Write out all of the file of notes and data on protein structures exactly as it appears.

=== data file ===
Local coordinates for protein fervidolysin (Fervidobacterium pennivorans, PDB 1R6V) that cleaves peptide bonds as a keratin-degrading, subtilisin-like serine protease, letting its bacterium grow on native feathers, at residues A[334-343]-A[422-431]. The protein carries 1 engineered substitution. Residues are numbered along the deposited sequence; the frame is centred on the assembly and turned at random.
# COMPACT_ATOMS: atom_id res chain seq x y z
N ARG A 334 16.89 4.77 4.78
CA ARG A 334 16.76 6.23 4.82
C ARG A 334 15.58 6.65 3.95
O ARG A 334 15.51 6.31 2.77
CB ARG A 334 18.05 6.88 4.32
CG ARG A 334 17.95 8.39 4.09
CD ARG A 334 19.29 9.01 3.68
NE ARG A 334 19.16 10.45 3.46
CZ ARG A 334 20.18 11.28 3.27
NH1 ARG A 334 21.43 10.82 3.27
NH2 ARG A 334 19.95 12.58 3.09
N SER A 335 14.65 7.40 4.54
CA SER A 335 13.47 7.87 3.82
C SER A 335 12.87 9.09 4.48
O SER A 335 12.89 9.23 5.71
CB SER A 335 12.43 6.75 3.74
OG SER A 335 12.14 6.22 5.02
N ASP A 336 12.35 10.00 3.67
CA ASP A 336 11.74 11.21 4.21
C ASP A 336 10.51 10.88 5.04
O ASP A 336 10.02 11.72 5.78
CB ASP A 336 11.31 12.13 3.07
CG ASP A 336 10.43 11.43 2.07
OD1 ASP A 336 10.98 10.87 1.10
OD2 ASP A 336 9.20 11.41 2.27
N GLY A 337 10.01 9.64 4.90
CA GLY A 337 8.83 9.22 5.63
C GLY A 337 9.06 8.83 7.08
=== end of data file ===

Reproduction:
Local coordinates for protein fervidolysin (Fervidobacterium pennivorans, PDB 1R6V) that cleaves peptide bonds as a keratin-degrading, subtilisin-like serine protease, letting its bacterium grow on native feathers, at residues A[334-343]-A[422-431]. The protein carries 1 engineered substitution. Residues are numbered along the deposited sequence; the frame is centred on the assembly and turned at random.
# COMPACT_ATOMS: atom_id res chain seq x y z
N ARG A 334 16.89 4.77 4.78
CA ARG A 334 16.76 6.23 4.82
C ARG A 334 15.58 6.65 3.95
O ARG A 334 15.51 6.31 2.77
CB ARG A 334 18.05 6.88 4.32
CG ARG A 334 17.95 8.39 4.09
CD ARG A 334 19.29 9.01 3.68
NE ARG A 334 19.16 10.45 3.46
CZ ARG A 334 20.18 11.28 3.27
NH1 ARG A 334 21.43 10.82 3.27
NH2 ARG A 334 19.95 12.58 3.09
N SER A 335 14.65 7.40 4.54
CA SER A 335 13.47 7.87 3.82
C SER A 335 12.87 9.09 4.48
O SER A 335 12.89 9.23 5.71
CB SER A 335 12.43 6.75 3.74
OG SER A 335 12.14 6.22 5.02
N ASP A 336 12.35 10.00 3.67
CA ASP A 336 11.74 11.21 4.21
C ASP A 336 10.51 10.88 5.04
O ASP A 336 10.02 11.72 5.78
CB ASP A 336 11.31 12.13 3.07
CG ASP A 336 10.43 11.43 2.07
OD1 ASP A 336 10.98 10.87 1.10
OD2 ASP A 336 9.20 11.41 2.27
N GLY A 337 10.01 9.64 4.90
CA GLY A 337 8.83 9.22 5.63
C GLY A 337 9.06 8.83 7.08